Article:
Katie and her peers complicate the mainstream narrative. They want to go back to work. They have to go back to work.
“I really miss my grandchildren,” Katie* said. Our local places all offer take-out dinners to try to stay open and I get food from the townie dive bar where she works a couple times a week. She hadn’t seen them for five or six weeks when she used to see them almost daily. “I talk to my daughter on the phone every day, and I can her them playing in the background, but it’s not the same, you know?” They live just a few miles away. She’s about fifty, I think, and lives by herself, and worries that the bar will close and she’ll lose her job.
When I walked in last week, she pumped her fists up and down in a kind of dance.
“I’m going to see my grandchildren,” she called when I was still by the door. You could see the smile from the way her face crinkled around her eyes. “My daughter’s going to bring them over. It’s going to be social-distanced,” she said, as if she felt the need to explain.
The next Monday, she told me, “I saw my grandchildren!” She moved her arms the same way and I’m almost certain drummed her feet up and down too. Again her eyes crinkled. After a pause, she said “Couldn’t touch them, of course.”
Her eyes partly closed and un-crinkled, because she’d stopped smiling. “No hugging,” she said. “I couldn’t hug them. But I got to see my grandchildren!” She pumped her arms again. “That’s so great,” I said. “It is great,” she said. “I saw my grandchildren.”
When people talk about remaining locked down, in that common imperative voice, I think of Katie, and the owner, and the bartenders and the cooks, and all the people I see there. I think of them especially when I read people, most of them liberal, who write as if no good person would question sheltering at home, ignoring the great human costs, costs which few of them will bear.
My friend misses her family, but that’s something many feel. She could also lose her job — that “could” might very well be “will” — and much else besides. I think maybe her home. Her world is radically at risk.
She gets by with her job at the bar and a couple other jobs. So do the other people who work there, and most of their customers, including me. Many have already lost their jobs for good and others have been furloughed with no income and no promise of getting their jobs back. Some have seen businesses they built through years of hard work and sacrifice go under, because they couldn’t afford the rent and the taxes.
The owner worries about going out of business. “It’s getting close,” she told me a couple days ago.
The last time I asked, she said business is slow. The affluent people in the neighbouring towns aren’t going to go to such a place for food, and her regular patrons can’t afford much take-out. Even the ones who still have jobs. Katie and her peers complicate the mainstream narrative. They want to go back to work. They have to go back to work.
They’re the people not seen by the people who claim to see the people not seen.
Tens of millions of Americans are marginalized, but no one talks about them at all, except when someone wants to lament capitalism’s effect on the working class, for which midwestern opioid addiction (yesterday’s cause, and few talk about it anymore,) is a usefully emotive symbol, or when morons chase down and murder a black man out for a run or tote their guns to a state house to protest the restrictions.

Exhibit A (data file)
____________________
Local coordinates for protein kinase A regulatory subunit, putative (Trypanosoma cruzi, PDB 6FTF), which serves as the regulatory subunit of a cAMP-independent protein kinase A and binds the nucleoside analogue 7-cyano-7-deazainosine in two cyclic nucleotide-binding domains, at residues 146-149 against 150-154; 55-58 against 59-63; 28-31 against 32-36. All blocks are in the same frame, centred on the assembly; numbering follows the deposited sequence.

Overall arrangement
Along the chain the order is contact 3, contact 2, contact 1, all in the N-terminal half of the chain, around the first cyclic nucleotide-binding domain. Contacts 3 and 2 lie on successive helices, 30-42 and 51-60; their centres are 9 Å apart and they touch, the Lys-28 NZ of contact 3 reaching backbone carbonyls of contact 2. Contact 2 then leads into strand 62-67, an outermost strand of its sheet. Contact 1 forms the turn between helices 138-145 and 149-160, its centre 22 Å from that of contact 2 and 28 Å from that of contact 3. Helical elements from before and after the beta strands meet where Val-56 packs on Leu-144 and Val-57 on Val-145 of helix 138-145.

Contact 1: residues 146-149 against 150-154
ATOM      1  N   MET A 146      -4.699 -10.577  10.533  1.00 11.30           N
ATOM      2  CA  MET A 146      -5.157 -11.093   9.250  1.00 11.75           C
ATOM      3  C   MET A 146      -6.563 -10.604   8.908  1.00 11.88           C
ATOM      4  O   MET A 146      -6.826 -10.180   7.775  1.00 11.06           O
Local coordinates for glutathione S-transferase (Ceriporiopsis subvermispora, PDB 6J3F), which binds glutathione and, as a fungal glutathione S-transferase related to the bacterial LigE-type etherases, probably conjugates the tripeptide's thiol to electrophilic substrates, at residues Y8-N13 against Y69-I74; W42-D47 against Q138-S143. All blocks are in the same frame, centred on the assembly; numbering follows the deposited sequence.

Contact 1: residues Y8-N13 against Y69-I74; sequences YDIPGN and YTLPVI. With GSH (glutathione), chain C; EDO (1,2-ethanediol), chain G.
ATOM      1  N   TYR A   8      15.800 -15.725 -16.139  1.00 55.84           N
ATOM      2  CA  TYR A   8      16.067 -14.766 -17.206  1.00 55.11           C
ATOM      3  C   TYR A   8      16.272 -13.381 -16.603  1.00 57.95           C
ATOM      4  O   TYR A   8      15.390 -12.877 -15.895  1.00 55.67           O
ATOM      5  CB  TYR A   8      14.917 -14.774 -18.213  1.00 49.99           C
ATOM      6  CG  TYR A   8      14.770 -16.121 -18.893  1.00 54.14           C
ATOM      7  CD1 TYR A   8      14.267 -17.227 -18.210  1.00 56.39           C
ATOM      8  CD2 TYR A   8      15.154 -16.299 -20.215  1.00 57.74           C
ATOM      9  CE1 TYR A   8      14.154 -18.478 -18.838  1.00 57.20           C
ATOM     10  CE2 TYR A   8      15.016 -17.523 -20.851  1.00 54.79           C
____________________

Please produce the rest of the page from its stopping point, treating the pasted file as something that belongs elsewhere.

The losses won’t be – aren’t – just personal.
All these neighbourhood bars in all the communities like ours might disappear. With them will be lost unique communities, that grew and deepened over time, often decades, that mean much to their patrons. They offer a way of being together a TGI Fridays or an Appleby’s will never come within a million miles of providing.
These communities that offer what the web and professional associations and other groupings provide the more bookish and comfortable. Their world will bounce back faster. You can’t recreate a place like this bar as easily as you can recreate an upscale coffee shop. You can’t recreate it all.
The corporate places will survive, but the local places get closer to the edge every day. Places like the bar and all the small businesses, theatres, shops, restaurants, mechanics, tailors and cobblers, repair shops, all the places that are truly places in a way the corporate restaurants will never be. And all the workers, contractors, artists, craftsmen, merchants, shopkeepers who depend on them. Who do through them what they were made to do and worked hard for a long time to do. And the people who depend on those people.
My lefty friends, with a few exceptions, don’t see this. Some of them sneer at those who demand the right to save their livelihoods. All of them that fail to see, make corporate America’s work of destruction easier. They fail to see the extent to which the powerful will gain more power, part of which is simply surviving long enough (and manipulating the system as they do) to take the market share from all the small enterprises that can’t last. The “Maximize shareholder value” hollow men who run corporate America don’t care if they help destroy the truly American institutions, like neighbourhood bars.
Keeping America locked down helps them do that. They’ll take a short-term hit for a long-term gain. America as we know and love it, in the places we know it, means nothing to them. The townie dive bar and all it symbolizes has no place in their system and their idea of what they’re doing. The people mean nothing to them.
There are no good answers to what we should do. Lives are lost or wrecked no matter what. Communities are destroyed that can’t be rebuilt. We can still do much to reduce the loss to the vulnerable, a group that includes more than just those who might get very sick. I wish those who so smugly dismiss the pleas of desperate people to go back to work thought about people like Katie, and places like this bar.